I subscribe to way too many WebMD e-newsletters. Every day I get emails about keeping my vision sharp or navigating flu season. But one topic’s been filling my inbox more and more lately, and that’s diabetes.
Local and national news sources alike are turning the spotlight on this disease that now affects more than twenty-five million Americans.
So what’s with all the chatter? We’ve known for a while that diabetes is a serious health problem that deserves our attention, but why are we hearing more about it now?
For one thing, the number of people with diabetes is growing, and it’s costing us lives and money. The Centers for Disease Control and Prevention reported the number of adults diagnosed with the condition tripled between 1980 and 2010. It is the seventh-leading cause of death at both the state level and across the nation, and if these rates keep going, the CDC warns that as many as one in three adults could have diabetes by 2050.
The prospect of a nation where one third of its adults are diabetic is already alarming, but when you consider that the total direct and indirect costs stemming from diabetes were a cool $174 billion across the country in 2007, the latest year data is available, it’s even scarier.
Among adults in Wisconsin, the prevalence of diabetes over the past several years has increased more than thirteen percent, according to a report from the Wisconsin Diabetes Prevention and Control Program, part of the state’s Department of Health Services.
While those numbers don’t bode well, the good news is that we as a state are still faring better than others, and Dane is the county with the lowest prevalence in the state. Still, the number of diabetes cases both here and nationally continues to grow, and so too do the number of programs that seek to reverse these trends.
One such program operating in Wisconsin is the Diabetes Leadership Initiative, or DLI. Led by the National Association of Chronic Disease Directors, or NACDD, the DLI was launched in 2011 to promote early detection and management of diabetes complications, which sometimes do not receive as much attention as the condition itself. Wisconsin is one of four states where this initiative has been implemented. Each state could choose specific areas of focus that fall under the DLI’s overall detection and management goals.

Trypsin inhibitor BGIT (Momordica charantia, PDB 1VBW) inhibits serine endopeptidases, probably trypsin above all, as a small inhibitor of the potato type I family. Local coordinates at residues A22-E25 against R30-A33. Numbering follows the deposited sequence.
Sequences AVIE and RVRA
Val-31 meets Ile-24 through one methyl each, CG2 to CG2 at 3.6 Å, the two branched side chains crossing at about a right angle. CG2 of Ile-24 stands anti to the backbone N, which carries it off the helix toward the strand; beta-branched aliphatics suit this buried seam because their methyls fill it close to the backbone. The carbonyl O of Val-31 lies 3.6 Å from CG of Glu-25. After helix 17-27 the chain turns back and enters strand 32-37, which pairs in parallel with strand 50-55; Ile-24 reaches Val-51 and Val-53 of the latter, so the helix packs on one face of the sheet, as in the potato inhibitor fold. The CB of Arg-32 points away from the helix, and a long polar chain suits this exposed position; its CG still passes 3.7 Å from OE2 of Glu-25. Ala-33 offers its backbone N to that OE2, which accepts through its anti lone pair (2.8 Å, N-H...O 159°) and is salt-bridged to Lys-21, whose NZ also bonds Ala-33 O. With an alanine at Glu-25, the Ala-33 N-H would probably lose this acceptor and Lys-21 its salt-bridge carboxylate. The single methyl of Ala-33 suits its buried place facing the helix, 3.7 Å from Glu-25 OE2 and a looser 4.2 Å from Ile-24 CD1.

“Something that we are able to look at here is chronic kidney disease,” says epidemiologist Jenny Camponeschi, who has conducted extensive research for the Wisconsin Diabetes Prevention and Control Program and is part of the collaborative team working on the DLI.
Chronic kidney disease—a common and serious diabetes complication—was an obvious choice as part of Wisconsin’s focus because of the existing research, programs and infrastructure that were already dedicated to it in the state, says Leah Ludlum, the former director of the Wisconsin Diabetes Prevention and Control Program who has also worked with the the DLI.
The Wisconsin initiative is partnering with three UW Health family practice clinics in Dane County and with the Wisconsin Research and Education Network. “We really tried to listen to the providers in the clinics to see what they actually needed to help take better care of their patients,” Ludlum says.
The collaboration between state health officials, clinicians and diabetes experts at the local and national levels has allowed this initiative to grow, and Ludlum says the NACDD has been “extremely supportive” of the work here in Wisconsin.
The initiative also has a broader aim to educate the public on what they can do to prevent or delay the onset of complications and manage the condition if they’ve been diagnosed.
“We’re trying to increase the levels of awareness no mater what complications exist,” she says.
Grace Edquist is associate/web editor of Madison Magazine.
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